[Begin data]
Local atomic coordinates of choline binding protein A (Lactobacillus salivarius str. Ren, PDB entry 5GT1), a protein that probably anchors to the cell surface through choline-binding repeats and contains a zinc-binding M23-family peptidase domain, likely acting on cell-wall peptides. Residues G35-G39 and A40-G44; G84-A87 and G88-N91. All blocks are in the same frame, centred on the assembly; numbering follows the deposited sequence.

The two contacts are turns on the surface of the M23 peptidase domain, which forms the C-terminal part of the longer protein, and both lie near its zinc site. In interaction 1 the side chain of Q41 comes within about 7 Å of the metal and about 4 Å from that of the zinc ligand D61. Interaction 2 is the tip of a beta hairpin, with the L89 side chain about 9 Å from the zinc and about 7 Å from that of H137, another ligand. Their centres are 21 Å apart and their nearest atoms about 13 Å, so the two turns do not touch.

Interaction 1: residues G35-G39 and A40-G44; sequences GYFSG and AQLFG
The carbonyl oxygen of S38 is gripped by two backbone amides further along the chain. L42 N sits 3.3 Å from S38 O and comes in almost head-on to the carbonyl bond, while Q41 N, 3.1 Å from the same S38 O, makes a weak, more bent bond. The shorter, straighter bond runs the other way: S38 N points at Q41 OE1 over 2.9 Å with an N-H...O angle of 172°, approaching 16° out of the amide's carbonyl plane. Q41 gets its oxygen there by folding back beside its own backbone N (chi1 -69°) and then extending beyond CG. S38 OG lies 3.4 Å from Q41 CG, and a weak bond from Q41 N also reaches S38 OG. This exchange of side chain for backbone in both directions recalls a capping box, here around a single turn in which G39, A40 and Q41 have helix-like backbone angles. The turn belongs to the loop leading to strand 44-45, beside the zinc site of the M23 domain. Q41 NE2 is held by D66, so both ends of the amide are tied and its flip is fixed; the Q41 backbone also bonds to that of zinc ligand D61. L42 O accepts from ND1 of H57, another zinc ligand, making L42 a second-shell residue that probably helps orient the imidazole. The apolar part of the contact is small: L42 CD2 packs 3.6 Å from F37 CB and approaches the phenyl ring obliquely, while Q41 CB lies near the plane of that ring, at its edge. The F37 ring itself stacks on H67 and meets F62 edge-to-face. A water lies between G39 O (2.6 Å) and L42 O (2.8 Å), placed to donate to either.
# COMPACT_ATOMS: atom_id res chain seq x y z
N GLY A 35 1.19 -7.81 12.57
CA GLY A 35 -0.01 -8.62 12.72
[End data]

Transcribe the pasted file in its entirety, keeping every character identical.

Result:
Local atomic coordinates of choline binding protein A (Lactobacillus salivarius str. Ren, PDB entry 5GT1), a protein that probably anchors to the cell surface through choline-binding repeats and contains a zinc-binding M23-family peptidase domain, likely acting on cell-wall peptides. Residues G35-G39 and A40-G44; G84-A87 and G88-N91. All blocks are in the same frame, centred on the assembly; numbering follows the deposited sequence.

The two contacts are turns on the surface of the M23 peptidase domain, which forms the C-terminal part of the longer protein, and both lie near its zinc site. In interaction 1 the side chain of Q41 comes within about 7 Å of the metal and about 4 Å from that of the zinc ligand D61. Interaction 2 is the tip of a beta hairpin, with the L89 side chain about 9 Å from the zinc and about 7 Å from that of H137, another ligand. Their centres are 21 Å apart and their nearest atoms about 13 Å, so the two turns do not touch.

Interaction 1: residues G35-G39 and A40-G44; sequences GYFSG and AQLFG
The carbonyl oxygen of S38 is gripped by two backbone amides further along the chain. L42 N sits 3.3 Å from S38 O and comes in almost head-on to the carbonyl bond, while Q41 N, 3.1 Å from the same S38 O, makes a weak, more bent bond. The shorter, straighter bond runs the other way: S38 N points at Q41 OE1 over 2.9 Å with an N-H...O angle of 172°, approaching 16° out of the amide's carbonyl plane. Q41 gets its oxygen there by folding back beside its own backbone N (chi1 -69°) and then extending beyond CG. S38 OG lies 3.4 Å from Q41 CG, and a weak bond from Q41 N also reaches S38 OG. This exchange of side chain for backbone in both directions recalls a capping box, here around a single turn in which G39, A40 and Q41 have helix-like backbone angles. The turn belongs to the loop leading to strand 44-45, beside the zinc site of the M23 domain. Q41 NE2 is held by D66, so both ends of the amide are tied and its flip is fixed; the Q41 backbone also bonds to that of zinc ligand D61. L42 O accepts from ND1 of H57, another zinc ligand, making L42 a second-shell residue that probably helps orient the imidazole. The apolar part of the contact is small: L42 CD2 packs 3.6 Å from F37 CB and approaches the phenyl ring obliquely, while Q41 CB lies near the plane of that ring, at its edge. The F37 ring itself stacks on H67 and meets F62 edge-to-face. A water lies between G39 O (2.6 Å) and L42 O (2.8 Å), placed to donate to either.
# COMPACT_ATOMS: atom_id res chain seq x y z
N GLY A 35 1.19 -7.81 12.57
CA GLY A 35 -0.01 -8.62 12.72